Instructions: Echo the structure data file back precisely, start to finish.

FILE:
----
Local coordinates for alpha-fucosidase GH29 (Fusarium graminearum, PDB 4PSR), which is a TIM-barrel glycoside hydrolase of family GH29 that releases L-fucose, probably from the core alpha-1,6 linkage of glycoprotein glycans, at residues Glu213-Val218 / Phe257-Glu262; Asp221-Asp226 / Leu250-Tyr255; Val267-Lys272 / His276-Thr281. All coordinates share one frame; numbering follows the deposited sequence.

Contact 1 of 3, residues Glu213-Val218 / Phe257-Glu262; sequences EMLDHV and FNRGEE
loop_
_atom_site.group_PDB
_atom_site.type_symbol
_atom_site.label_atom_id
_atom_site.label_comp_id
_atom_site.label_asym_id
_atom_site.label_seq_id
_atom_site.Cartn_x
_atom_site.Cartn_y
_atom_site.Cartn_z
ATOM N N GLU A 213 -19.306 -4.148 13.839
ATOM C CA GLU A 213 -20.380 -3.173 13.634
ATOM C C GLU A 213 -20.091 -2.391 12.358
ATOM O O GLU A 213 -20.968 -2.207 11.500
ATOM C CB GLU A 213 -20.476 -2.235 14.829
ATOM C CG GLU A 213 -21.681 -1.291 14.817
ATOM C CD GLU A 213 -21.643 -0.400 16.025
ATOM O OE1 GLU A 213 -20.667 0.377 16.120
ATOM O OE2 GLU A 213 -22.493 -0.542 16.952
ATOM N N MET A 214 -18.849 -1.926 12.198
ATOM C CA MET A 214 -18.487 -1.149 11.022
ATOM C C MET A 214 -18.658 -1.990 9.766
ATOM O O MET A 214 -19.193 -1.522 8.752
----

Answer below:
Local coordinates for alpha-fucosidase GH29 (Fusarium graminearum, PDB 4PSR), which is a TIM-barrel glycoside hydrolase of family GH29 that releases L-fucose, probably from the core alpha-1,6 linkage of glycoprotein glycans, at residues Glu213-Val218 / Phe257-Glu262; Asp221-Asp226 / Leu250-Tyr255; Val267-Lys272 / His276-Thr281. All coordinates share one frame; numbering follows the deposited sequence.

Contact 1 of 3, residues Glu213-Val218 / Phe257-Glu262; sequences EMLDHV and FNRGEE
loop_
_atom_site.group_PDB
_atom_site.type_symbol
_atom_site.label_atom_id
_atom_site.label_comp_id
_atom_site.label_asym_id
_atom_site.label_seq_id
_atom_site.Cartn_x
_atom_site.Cartn_y
_atom_site.Cartn_z
ATOM N N GLU A 213 -19.306 -4.148 13.839
ATOM C CA GLU A 213 -20.380 -3.173 13.634
ATOM C C GLU A 213 -20.091 -2.391 12.358
ATOM O O GLU A 213 -20.968 -2.207 11.500
ATOM C CB GLU A 213 -20.476 -2.235 14.829
ATOM C CG GLU A 213 -21.681 -1.291 14.817
ATOM C CD GLU A 213 -21.643 -0.400 16.025
ATOM O OE1 GLU A 213 -20.667 0.377 16.120
ATOM O OE2 GLU A 213 -22.493 -0.542 16.952
ATOM N N MET A 214 -18.849 -1.926 12.198
ATOM C CA MET A 214 -18.487 -1.149 11.022
ATOM C C MET A 214 -18.658 -1.990 9.766
ATOM O O MET A 214 -19.193 -1.522 8.752